A universal stageThe 32nd International Theatre Festival has offered momentum for international theatre scenario to grow
The 32nd International Theatre Festival (March 14-20, 2016) held in Friedrichshafen, Germany succeeded in creating a collaborative and interactive conclave for many artists around the world. The festival was able to bring numerous theatre cultures, principles and practices under a single roof. The four-day long event witnessed plays from countries like Germany, Switzerland, Gambia, Nepal and the UK. Mukti, a play directed by Ashesh Malla and performed by the artists of Sarwanam Theatre, represented Nepal. The play, through a mute performance and physical movements, helped the audience connect to the content despite linguistic barriers. Similarly, the pathos projected by the play, mostly in critical and sensitive areas like domestic violence, gender-based violence and women empowerment, transpired a common sense of empathy amongst the audience. On the other hand, plays like Picknick im Felde (German), Journeys (British), Die Frauen von Troja (German), to name a few, also brought issues of violence, tragedy and religious dichotomy into the limelight. All in all, the festival opened up avenues for theatre artists to study and observe the global theatre phenomenon.
Since its inception, the art of theatre has been considered a universal medium to showcase the reflections of societies. Continuing this idea, a majority of the plays in the festival dealt with matters of war and its impact on society. The topic of war was served as a common denomination by theatre groups in order to shed light on the pertinent global-war-on-terror scenario. Regardless of the forms and interpretational dimensions, which varied in terms of genres, delivery methods and cultural context, most of the dramas depicted the historical and present effects of war driven by political interests, religious conflicts and authoritarian desires. Sad but true reflections on war-ridden nations like Syria, Iraq, Turkey, among others, were made through slightly symbolic yet unanimously understandable gestures.
In a modernised adaptation and interpretation of the Greek mythology ‘Helen from Troy’, the German theatre group Layertruppe intimately staged the animosity, barbarism and suffering of women in war-torn cities. The amount of detail, onstage absorption and process of characterisation shown by the artists of the group depicted an extent of absurdity and extreme dedication to the art they practice. A scene in the play where an imprisoned girl gets battered and bruised by the guards was enacted so realistically that it compelled the audience to cringe and suffer from the brutality displayed onstage.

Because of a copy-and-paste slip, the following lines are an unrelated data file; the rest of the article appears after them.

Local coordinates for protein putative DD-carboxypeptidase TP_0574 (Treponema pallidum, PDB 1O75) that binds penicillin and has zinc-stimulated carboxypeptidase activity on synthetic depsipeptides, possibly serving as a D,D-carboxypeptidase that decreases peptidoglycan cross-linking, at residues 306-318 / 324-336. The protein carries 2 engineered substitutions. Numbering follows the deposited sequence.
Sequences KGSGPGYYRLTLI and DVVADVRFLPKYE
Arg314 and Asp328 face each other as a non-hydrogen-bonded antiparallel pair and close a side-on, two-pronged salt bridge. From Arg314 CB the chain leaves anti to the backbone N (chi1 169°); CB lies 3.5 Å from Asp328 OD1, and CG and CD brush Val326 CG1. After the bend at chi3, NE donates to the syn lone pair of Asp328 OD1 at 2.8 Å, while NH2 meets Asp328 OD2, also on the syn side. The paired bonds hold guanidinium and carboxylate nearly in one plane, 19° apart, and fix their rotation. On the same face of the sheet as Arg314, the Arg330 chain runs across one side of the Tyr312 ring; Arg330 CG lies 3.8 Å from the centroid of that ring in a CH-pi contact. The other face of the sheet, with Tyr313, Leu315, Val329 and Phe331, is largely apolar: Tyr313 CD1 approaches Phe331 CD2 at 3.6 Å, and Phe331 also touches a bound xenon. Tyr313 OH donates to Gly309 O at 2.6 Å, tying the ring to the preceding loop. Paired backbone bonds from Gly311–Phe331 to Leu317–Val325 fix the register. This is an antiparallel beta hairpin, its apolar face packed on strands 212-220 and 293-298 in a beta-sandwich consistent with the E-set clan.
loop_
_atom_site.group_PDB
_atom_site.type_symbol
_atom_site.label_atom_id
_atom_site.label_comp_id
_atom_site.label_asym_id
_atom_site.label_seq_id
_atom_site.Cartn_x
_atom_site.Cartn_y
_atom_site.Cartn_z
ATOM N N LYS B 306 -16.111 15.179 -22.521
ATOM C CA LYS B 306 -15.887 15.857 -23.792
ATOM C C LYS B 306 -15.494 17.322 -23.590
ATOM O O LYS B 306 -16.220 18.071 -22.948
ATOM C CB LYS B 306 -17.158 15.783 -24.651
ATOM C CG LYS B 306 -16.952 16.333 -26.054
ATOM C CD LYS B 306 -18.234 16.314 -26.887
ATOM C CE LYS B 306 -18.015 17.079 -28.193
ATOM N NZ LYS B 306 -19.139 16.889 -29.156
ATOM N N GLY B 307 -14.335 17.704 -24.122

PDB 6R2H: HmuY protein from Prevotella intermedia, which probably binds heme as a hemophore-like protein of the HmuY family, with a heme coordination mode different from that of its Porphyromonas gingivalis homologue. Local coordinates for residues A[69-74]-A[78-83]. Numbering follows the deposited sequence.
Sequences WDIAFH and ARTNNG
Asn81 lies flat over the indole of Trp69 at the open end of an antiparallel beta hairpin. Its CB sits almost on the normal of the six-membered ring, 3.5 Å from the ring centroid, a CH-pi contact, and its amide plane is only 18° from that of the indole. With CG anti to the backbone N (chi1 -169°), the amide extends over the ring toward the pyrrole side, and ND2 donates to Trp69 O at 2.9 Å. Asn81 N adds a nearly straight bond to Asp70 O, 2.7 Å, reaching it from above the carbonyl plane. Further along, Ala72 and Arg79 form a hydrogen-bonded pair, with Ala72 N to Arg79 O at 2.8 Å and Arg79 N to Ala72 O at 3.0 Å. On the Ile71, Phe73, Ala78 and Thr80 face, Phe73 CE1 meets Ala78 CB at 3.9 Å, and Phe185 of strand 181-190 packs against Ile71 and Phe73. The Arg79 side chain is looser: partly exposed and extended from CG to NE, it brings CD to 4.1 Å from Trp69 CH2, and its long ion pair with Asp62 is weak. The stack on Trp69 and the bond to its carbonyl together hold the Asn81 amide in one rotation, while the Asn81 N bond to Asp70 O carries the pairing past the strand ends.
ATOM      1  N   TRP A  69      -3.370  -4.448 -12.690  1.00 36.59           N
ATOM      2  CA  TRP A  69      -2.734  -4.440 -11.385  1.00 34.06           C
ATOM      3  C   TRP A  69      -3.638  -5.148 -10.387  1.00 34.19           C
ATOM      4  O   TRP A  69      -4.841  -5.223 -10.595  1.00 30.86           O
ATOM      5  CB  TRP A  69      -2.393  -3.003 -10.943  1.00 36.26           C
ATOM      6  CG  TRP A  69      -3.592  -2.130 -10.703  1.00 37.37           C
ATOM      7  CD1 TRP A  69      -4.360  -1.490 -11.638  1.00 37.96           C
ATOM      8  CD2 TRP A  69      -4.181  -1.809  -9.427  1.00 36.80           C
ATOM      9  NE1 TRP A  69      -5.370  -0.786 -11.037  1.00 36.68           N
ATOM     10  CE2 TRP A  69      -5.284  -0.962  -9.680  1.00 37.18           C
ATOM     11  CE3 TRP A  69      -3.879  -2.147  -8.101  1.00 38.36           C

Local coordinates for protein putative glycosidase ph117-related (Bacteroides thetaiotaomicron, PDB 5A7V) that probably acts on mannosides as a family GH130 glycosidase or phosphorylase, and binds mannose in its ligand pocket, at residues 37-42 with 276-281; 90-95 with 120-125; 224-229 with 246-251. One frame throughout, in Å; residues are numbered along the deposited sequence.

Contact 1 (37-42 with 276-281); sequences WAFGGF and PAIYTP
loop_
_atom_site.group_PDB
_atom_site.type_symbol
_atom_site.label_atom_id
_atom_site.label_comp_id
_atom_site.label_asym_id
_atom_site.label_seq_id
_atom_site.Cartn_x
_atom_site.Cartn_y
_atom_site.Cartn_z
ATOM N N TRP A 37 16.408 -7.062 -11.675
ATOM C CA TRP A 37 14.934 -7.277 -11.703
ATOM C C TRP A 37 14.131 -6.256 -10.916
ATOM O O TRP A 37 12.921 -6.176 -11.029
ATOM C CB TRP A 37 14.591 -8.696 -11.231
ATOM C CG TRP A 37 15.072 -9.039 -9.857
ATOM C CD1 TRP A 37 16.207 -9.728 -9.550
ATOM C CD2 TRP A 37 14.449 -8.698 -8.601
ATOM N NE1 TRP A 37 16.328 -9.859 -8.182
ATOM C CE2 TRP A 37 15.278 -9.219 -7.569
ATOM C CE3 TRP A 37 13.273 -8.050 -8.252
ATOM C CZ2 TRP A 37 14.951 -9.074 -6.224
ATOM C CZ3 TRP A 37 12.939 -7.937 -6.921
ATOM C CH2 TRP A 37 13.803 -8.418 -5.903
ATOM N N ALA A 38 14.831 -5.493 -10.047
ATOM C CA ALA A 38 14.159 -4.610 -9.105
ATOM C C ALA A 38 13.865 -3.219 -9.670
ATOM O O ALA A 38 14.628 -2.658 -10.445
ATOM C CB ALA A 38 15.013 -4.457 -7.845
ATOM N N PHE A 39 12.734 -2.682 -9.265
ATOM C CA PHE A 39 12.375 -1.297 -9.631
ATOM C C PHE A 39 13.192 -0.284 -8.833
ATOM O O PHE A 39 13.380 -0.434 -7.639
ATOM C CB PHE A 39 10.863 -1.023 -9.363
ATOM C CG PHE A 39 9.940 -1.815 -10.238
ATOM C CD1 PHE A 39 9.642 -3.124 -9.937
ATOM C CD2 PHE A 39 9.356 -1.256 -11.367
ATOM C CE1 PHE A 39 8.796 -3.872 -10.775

Another interesting performance during the festival was the humorous, satirical play called ‘Train to Paradise’ by the group Stage Divers and United Unicorns. The play threw a strong satirical hit on the bureaucratic hassles and pessimistic thinking in various nations. Conceptualised and presented by a group of forced refugees (from Gambia, Iran and Syria), the performance pinpointed the mistreatment suffered by asylum seekers and the unnecessary red tape in host countries.
Similarities and differences
The gathering of 42 groups undoubtedly created a window to look into each other’s current theatre and its modules. In a country like Germany, where there is state-of-art theatre infrastructure, the stride that the theatre culture has made in the past 50 years is remarkable. An enduring and effective bond between the state and various independent theatre groups is responsible for this progress to a great extent. Under the independent theatre group association, there are more than 2,500 theatre groups actively working for the development of theatre in various parts of Germany. The working arrangement of most of the theatre artists, however, resembles Nepal’s theatre scenario. People doing theatre voluntarily or by balancing other professions are legion. The theatrical approach under frugal concepts is another commonality between independent theatre groups in Germany. On the contrary, European approach on artistic (facial) expressions and physical mimes were a bit subdued and plain compared to South Asian histrionics. In a discussion with Britta Lutz, vice-president of the organising committee, we came to know that physical theatre in Germany was practiced on a comparatively smaller scale and on topics that are much jovial and light-hearted.
Remake and response
The staging of each play was later followed by an interesting session called ‘Remake of the play’. This session focused on responses and interpretations of various theatre groups on each other’s plays. However, these reactions were not merely confined to verbal remarks but rather were conducted through performances as a representation of the group’s understanding and appreciation. The session was able to create a constructive atmosphere for dialogues and critical examination of different plays. Out of many topics for discussion, the major elements revolved around exploring each other theatre art forms, contextual relation of the projected content and the overall construct and choreography of the play.
Looking back at the outcomes of the week-long festival and all these creative amenities incorporated by the organising team, I believe that the 32nd International Theatre Festival has offered a lot of space and momentum for the international theatre scenario to grow in the days ahead.
Paudel is associated with Sarwanam Theatre as a theatre artist and director. He can be contacted at firstname.lastname@example.org